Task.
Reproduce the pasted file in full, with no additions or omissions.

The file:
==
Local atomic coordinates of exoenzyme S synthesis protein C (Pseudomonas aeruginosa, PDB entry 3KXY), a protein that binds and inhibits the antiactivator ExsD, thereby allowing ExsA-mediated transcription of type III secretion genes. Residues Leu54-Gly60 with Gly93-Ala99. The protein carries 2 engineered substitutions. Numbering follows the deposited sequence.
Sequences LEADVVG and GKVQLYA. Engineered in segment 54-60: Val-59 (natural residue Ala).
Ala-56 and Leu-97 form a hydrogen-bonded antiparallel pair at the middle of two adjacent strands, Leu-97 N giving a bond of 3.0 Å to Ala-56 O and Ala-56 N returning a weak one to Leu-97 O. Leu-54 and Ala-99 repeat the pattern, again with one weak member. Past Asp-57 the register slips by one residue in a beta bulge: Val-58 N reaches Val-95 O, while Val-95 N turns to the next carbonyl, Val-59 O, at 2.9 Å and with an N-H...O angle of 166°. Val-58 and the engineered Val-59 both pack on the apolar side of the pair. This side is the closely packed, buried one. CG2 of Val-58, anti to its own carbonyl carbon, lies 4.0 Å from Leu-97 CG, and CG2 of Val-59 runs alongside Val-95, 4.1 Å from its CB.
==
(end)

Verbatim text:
Local atomic coordinates of exoenzyme S synthesis protein C (Pseudomonas aeruginosa, PDB entry 3KXY), a protein that binds and inhibits the antiactivator ExsD, thereby allowing ExsA-mediated transcription of type III secretion genes. Residues Leu54-Gly60 with Gly93-Ala99. The protein carries 2 engineered substitutions. Numbering follows the deposited sequence.
Sequences LEADVVG and GKVQLYA. Engineered in segment 54-60: Val-59 (natural residue Ala).
Ala-56 and Leu-97 form a hydrogen-bonded antiparallel pair at the middle of two adjacent strands, Leu-97 N giving a bond of 3.0 Å to Ala-56 O and Ala-56 N returning a weak one to Leu-97 O. Leu-54 and Ala-99 repeat the pattern, again with one weak member. Past Asp-57 the register slips by one residue in a beta bulge: Val-58 N reaches Val-95 O, while Val-95 N turns to the next carbonyl, Val-59 O, at 2.9 Å and with an N-H...O angle of 166°. Val-58 and the engineered Val-59 both pack on the apolar side of the pair. This side is the closely packed, buried one. CG2 of Val-58, anti to its own carbonyl carbon, lies 4.0 Å from Leu-97 CG, and CG2 of Val-59 runs alongside Val-95, 4.1 Å from its CB.